On the last day of several summers, EOrr asked every kid to find a quiet spot alone with pencil and paper. We were told to write about "what the summer meant" to us each, alone with our thoughts. The idea may have been to collect them for distribution sometime later.

In the process of sorting through the collected records and files from the Cibola years, Sandy Orr found many if not all the personal statements for 1959 and 1960. Sandy gave these papers to Steve Knapp in 2010 for archiving. Steve has transcribed the most legible statements from the original faded handwritten papers. Here are these transcribed personal statements. Note that the transcription process (itself prone to typos) has inadvertently corrected many but not all spelling errors.

These statements give a snapshot, usually personal, at times intimate, into the minds of more or less affluent urban articulate teenagers who have experienced one or more summers quite distant from the streets and cultures of Brookline, Shaker Heights, Scarsdale, Winnetka, Cleveland Park.... Naturally some minds were more mature than others. Often these summers were transformative.



We call it Barefoot Creek - Sharon and I. It's a beautiful creek. We dipped our toes in the cooling water and enjoyed the sun and the trees and the stones. I was surrounded by things I loved, my friends, horses, little woodchucks and the freedom of the woods.

I watched the water rush and babble over the rocks and I felt relaxed and cool and close to the outside world.

I walked along and picked up the colorful stones that caught my eye. I put my hands in the water and felt it swish past the little pebbles. I saved some of the pebbles - when I am cold in the winter I will hold them in my hands and think of the sun and the trees and Barefoot Creek.

-Ann Milstein


I think one of the three things I cared most about this summer was playing instruments with Howie and Mary, but what is there to say about it? We played so few times and for such a s[h]ort time, but those times played such a big part in my summer. It was so wonderful to let myself go completely and just play all that I had in me. The arch way was a perfect place for the music, which echoed and vibrated, and made me want to play forever. What more is there to say?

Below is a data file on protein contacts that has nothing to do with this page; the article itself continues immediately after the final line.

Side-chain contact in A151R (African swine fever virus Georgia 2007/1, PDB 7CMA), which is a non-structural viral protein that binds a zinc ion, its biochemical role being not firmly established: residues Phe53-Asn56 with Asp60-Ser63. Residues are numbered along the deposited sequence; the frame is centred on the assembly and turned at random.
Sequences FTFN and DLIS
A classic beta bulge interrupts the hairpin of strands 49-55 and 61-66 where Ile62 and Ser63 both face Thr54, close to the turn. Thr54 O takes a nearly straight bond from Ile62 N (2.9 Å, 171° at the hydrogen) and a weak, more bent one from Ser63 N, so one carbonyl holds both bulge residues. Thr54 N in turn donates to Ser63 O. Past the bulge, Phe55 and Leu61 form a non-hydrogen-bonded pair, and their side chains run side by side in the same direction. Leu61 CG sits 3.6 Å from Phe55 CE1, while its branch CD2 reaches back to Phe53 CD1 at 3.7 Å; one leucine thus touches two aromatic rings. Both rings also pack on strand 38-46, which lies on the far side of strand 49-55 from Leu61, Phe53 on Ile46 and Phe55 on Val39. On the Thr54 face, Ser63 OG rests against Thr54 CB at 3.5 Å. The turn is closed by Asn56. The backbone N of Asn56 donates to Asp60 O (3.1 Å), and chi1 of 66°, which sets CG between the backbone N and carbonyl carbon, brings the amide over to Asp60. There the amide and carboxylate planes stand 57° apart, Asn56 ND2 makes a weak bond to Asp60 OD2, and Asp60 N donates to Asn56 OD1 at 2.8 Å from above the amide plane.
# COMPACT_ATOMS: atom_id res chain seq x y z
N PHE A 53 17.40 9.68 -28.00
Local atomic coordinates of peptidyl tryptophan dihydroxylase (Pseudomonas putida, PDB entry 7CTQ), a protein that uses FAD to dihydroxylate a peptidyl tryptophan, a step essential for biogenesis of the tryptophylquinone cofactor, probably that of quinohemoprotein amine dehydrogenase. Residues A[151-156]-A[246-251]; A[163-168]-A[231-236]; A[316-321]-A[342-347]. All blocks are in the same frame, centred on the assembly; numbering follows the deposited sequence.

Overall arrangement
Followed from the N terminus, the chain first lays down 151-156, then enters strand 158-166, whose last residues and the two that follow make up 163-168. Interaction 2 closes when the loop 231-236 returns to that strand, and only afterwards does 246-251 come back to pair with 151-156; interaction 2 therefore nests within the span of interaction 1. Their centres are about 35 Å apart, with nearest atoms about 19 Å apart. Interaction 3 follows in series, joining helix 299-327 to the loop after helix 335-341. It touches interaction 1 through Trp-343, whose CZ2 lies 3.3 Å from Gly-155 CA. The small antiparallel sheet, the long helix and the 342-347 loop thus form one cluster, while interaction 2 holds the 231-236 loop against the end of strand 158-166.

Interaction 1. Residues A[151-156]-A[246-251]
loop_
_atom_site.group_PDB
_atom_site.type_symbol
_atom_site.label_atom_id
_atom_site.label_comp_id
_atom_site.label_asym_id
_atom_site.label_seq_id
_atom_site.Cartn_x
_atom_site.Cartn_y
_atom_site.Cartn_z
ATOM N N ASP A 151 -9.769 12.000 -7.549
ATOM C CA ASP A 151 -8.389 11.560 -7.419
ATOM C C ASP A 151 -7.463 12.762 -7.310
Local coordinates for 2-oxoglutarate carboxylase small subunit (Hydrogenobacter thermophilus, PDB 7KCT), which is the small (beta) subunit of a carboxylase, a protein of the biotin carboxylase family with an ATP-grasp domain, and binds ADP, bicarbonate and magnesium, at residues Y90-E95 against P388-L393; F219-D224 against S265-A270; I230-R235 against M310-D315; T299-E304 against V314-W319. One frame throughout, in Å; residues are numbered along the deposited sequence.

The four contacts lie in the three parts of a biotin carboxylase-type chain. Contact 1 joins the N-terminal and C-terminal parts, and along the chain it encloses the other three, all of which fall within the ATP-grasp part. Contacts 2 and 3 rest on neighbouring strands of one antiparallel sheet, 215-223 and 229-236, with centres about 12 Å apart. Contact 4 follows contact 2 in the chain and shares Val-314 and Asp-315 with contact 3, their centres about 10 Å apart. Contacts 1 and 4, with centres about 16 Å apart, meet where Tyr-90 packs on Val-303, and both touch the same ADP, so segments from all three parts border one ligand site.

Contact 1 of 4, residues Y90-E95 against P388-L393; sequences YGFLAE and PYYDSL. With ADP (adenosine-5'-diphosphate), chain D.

The other two things that I cared most about were one, staying at the Cate's which I have already very [ ? ] written about, and two, the awareness of nature, life and the earth's history that I have gotten. I loved standing in the middle of the hot & dry dessert, and being able to see where the sea had once been, and climbing down into the Goosenecks, seeing the different layers in the rock, and finding fossils. In working on the museum and on the dig I became very aware of time, because here were these people dead now more than two thousand years, and maybe two thousand years from now I might be dug up. Seeing a storm come across the arid land and upon me and just being with people who live life as it is and who are not involved in the superficialities of life that most people are in the East made me more aware of life and a little bit about what is really was.



On the third night of the first pack trip at La Tear some of us were sitting around the campfire talking while others had already gone to bed. All of a sudden it began to hail and hard too. I finally got in my sleeping bag which hadn't even been rolled out yet.I was unbearably soaked and in the process I pulled my shoes, purse, and hat in my sleeping bag with me. Then my sleeping bag leaked. Everyone was complaining or singing to console themselves. The hail finally turned to rain. After an hour of torture I got out of my sleeping bag and joined some other kids around the fire while it was still raining. We complained for a good long while and passed community cigarettes around. Even kids who had never smoked before had some of the community cigarettes. We stayed up the rest of the night talking, freezing listening to jokes Douglas's nurse, Martha, told. This was one of the unexpected experiences some of us will always remember at Cibola.



It was late afternoon when we arrived at the Santa Domingo pueblo. Dancing, and chanting were Indians colorfully dressed. Men, women and children were all dancing, never seeming to tire from dancing all day. Each step they took, seemed to be of great significance. Unfortunately we came at the end of the dances, but we were in time to see the finale when the Indians went into the altar to kiss the statue of St. Dominique.

Because our bus had broken down, we were fortunate enough to stay at the house of the Lieutenant Governor, Joe Cate'. It was very sweet of him to offer his home to a group of people he didn't even know. From the two days I spent at his home, I feel as thought I learned so much about the Indian way of life. When I left home, I had a knowledge that somewhere, there were Indians; but I never expected to live with them. All the people in the pueblo were so sweet, kind and considerate. While I was there, I felt so at peace with the world because the pueblo had such a quiet, warm, friendly atmosphere. It is so much different than in the East where it seems so rushed. I feel that just two days living in the pueblo, taught me something I could never have learned without being with the Indians. When I am older, I would love to return to Santa Domingo and see the people again. I hope that civilization doesn't come to the pueblo. The people are so wonderful just the way they are.